11th April 2016Alistair Lomax
Top Ten Ways in which charities need to adapt for the future
I’m writing this blog on the way to New Zealand, where I will speak at the FINZ Conference (Fundraising Institute of new Zealand).
My first session is in the CEO’s forum. Here are the two questions that I was asked to cover:
How will charities need to adapt for the future? What should CEOs do about it?
Having asked some friends who happen to be charity CEOs or Directors, here are the top ten things that emerged:
- Funding: traditional funding is down. Individual giving is going up. Diversify your funding base. Now.
- Governance and regulation: anticipate the need for more evidence. A number of high profile failures have been attributed to poor governance. There is a demand for better governance from all sides, including donors. Greater regulation is coming.
- Demonstrating value and impact: getting the basics right. The public sector is being squeezed. Morale is low. Public concern is high. The whole sector has to up its game.
- Beneficiaries: they belong at the heart of everything. Listen to the beneficiaries. Allow people a voice so that they can speak up about the benefits of the services they access, as well as the problems they experience when services are cut. Many people are vulnerable and powerless. They need us. If another organisation is supporting beneficiaries better or more efficiently, merge, share resources or close and pass your funds to them.
- Scale: stay lithe and flexible. Size matters. The headlines say that there are ‘too many’ charities. Size contributes to the reputation of the sector as nimble and flexible. Those who use our services are often vulnerable; their lives are chaotic and unpredictable.
- Collaborate: charities will need to work smarter – there will be more collaborations, partnerships, alliances and mergers. Collaboration is key. Social problems are too big to tackle alone. Too many leaders say ‘I’ a lot. ‘We’ is much stronger, more inclusive and holds so much more authority.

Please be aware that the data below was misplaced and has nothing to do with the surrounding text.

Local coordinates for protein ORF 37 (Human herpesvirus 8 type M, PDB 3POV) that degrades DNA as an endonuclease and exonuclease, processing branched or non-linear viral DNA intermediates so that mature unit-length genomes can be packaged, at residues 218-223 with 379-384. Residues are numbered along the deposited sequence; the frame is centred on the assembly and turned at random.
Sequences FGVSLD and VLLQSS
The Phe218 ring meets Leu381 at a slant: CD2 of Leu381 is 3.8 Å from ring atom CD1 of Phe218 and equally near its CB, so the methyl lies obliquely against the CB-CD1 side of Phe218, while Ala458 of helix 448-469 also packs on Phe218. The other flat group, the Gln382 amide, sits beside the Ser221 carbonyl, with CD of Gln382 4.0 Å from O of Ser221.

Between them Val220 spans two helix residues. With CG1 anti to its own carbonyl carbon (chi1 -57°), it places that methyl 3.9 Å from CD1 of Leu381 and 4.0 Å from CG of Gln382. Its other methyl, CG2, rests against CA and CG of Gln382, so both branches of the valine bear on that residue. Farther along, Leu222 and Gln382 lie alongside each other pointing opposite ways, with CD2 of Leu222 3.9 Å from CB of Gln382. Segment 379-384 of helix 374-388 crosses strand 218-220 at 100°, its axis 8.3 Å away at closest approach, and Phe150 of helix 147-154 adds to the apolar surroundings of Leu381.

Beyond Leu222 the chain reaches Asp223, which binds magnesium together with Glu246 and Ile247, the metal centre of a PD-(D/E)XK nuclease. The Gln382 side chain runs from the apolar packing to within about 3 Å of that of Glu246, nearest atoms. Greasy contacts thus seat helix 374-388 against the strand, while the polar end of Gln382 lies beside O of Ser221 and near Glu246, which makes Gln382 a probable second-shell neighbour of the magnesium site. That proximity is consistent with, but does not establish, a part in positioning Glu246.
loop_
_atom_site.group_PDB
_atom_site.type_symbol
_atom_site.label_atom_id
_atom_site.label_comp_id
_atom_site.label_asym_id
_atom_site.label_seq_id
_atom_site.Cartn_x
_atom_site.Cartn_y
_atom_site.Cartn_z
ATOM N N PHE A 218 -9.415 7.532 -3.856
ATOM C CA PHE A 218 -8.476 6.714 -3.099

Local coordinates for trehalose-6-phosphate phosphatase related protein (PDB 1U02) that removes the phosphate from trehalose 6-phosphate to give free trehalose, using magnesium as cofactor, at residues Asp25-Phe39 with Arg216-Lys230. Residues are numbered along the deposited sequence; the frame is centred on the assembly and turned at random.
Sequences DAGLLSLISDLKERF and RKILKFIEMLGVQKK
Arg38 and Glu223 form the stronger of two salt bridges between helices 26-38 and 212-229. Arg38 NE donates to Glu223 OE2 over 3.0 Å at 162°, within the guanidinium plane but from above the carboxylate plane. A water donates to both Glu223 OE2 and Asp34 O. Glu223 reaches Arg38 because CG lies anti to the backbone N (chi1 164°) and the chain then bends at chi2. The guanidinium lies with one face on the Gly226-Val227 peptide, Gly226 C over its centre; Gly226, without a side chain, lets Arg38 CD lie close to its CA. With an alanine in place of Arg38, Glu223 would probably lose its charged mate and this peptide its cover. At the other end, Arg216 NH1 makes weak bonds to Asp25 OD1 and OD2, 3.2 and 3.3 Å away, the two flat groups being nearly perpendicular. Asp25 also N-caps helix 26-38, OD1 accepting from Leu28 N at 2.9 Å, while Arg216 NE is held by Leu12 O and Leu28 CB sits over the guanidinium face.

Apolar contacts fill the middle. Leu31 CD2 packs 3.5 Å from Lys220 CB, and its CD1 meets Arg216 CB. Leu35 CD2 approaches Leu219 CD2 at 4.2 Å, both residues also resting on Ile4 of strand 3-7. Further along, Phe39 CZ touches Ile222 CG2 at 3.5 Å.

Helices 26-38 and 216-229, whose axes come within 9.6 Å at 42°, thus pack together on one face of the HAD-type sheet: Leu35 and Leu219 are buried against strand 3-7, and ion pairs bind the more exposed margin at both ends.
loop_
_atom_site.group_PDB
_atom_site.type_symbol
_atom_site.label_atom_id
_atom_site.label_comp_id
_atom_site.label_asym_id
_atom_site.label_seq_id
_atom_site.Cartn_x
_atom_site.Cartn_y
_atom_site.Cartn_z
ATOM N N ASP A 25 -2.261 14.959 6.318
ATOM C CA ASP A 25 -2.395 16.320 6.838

- Vision and strategy: any charity needs strategy, vision, brand, measurable impact measures, clarity and transparency around its running costs; and clarity about what $100/$1000/$10,000 will buy to make a difference.
“People say charities should be more like businesses… I actually disagree. Charities need to be more like good charities and remain dedicated to their cause.”
Nick Phillips, Group CEO, Community Impact Bucks – A Better Life Together
- Agility – so many things are unpredictable. Technology is developing apace. Agility is everything. Many large organisations take too long to make decisions and adapt and this results in a waste of time and money but more importantly in delays or poor service to beneficiaries.
- Integrity – be more like a charity and less like a business. Understand the unique assets that a charity that business does not: the passion and power of volunteers and the emotional Charities have two key assets that set them apart from business and the goodwill, passion and support of the giving public. Cancer Research UK is the first major charity to announce it was going to stop calling its donors unless they specifically opted in. It will cost them millions in donations but they recognise the need to re-build trust with the public. This is a major decision for CEOs.
“There have been too many scandals – Kids Company going down, the RSPCA putting down a cat without gaining permission, Age UK recommending a higher gas and electric tariff and receiving £6m, the suicide of Olive Cooke after she was hounded for donations.”
Yvonne Rainey – Director, Philanthropy Company
- Understanding your roots and history and being proud.
“If we are looking up and out the future as well as focusing on the present while staying true to our roots, we have a strong ‘backbone’.”
Sonya Chowdhury, CEO, Action for M.E.
I look forward to finding out from the CEOs in New Zealand whether it’s the same on the other side of the world. Let’s hope the cats are safer over there.